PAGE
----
THE former Archbishop of Canterbury Lord Williams is one of 150 high-profile figures to condemn government moves to classify the climate protesters group Extinction Rebellion (XR) as an “organised crime group”.
In a letter to The Observer, published on Sunday, the signatories say that it is “a group of people who are holding the powerful to account”, and should not be subjected to “vitriol and anti-democratic posturing”. The letter concludes: “It’s vital that we take this moment to acknowledge that radical change is necessary to avoid the worst impacts of climate change. It’s vital that we apply the lessons of the coronavirus pandemic to avoid paying an even more terrible price for poor preparation and a slow, inadequate response to the climate and ecological emergency.”
The message is a direct response to reports that Boris Johnson and the Home Secretary, Priti Patel, have suggested a review of the campaign group’s legal status after its activists blockaded printworks producing four national newspapers, including The Sun and the Daily Mail.
Other signatories of the letter include Stephen Fry, Sir Mark Rylance, and Chris Packham. They say that XR has helped to highlight the Government’s failure to act on the climate and ecological emergency. “Whether or not we agree with their tactics or targets, by blocking printing presses and delaying newspaper distribution, they have connected the dots of a broken system.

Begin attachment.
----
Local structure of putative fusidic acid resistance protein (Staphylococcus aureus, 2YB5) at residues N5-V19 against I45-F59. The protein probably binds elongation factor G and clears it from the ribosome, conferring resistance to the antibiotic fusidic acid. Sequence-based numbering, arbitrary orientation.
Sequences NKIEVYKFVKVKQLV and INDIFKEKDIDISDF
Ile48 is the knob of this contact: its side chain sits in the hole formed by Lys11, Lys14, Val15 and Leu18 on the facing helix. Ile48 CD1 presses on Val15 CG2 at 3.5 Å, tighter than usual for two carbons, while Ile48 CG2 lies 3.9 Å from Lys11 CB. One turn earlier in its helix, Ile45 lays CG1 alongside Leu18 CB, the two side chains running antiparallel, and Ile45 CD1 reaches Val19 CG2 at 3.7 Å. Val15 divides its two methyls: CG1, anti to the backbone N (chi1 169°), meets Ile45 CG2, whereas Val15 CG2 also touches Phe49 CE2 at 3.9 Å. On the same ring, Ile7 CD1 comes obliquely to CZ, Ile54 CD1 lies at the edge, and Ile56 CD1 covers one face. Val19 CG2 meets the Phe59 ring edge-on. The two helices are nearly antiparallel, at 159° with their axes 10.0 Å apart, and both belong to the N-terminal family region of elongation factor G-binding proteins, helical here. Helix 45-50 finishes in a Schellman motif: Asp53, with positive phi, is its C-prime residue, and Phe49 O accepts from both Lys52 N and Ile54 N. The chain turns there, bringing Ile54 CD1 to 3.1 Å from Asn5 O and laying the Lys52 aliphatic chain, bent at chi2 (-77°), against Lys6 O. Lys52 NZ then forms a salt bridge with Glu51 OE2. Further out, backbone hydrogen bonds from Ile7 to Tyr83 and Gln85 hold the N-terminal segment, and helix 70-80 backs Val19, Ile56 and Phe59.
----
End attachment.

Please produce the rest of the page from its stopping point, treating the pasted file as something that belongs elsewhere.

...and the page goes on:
“For the past 30 years, there’s been a woeful lack of serious reporting on the climate and ecological emergency due to the billionaire owners’ vested interests, and a lack of understanding from reporters to editors to senior executives, about the severity and scale of the crisis. This has meant a terrifying delay on action to combat climate change.
“The government is failing us on every count. Deaths from Covid 19; a recovery plan that allocates billions of taxpayers’ money to the fossil fuel economy; climate and ecological devastation that has destabilised our planet; refugees used by politicians and media to stir up fear and hatred; Public Health England scrapped with zero consultation. This list is not exhaustive.The system is broken and the government is not protecting us.”
Another signatory, the artist Cornelia Parker, told The Observer: “They’re almost like our conscience. Calling them criminals or terrorists is absurd. Very old people and children join these protests — these are ordinary people.”
The sculptor Antony Gormley said: “I’m not convinced that all of their activities can be totally justified; however, the fundamental reasons for them wanting to raise consciousness are absolutely justified.”
Lord Williams was one of many Christians who took part in XR’s protests in London, Cardiff, and Manchester at the beginning of the month (News, 4 September).
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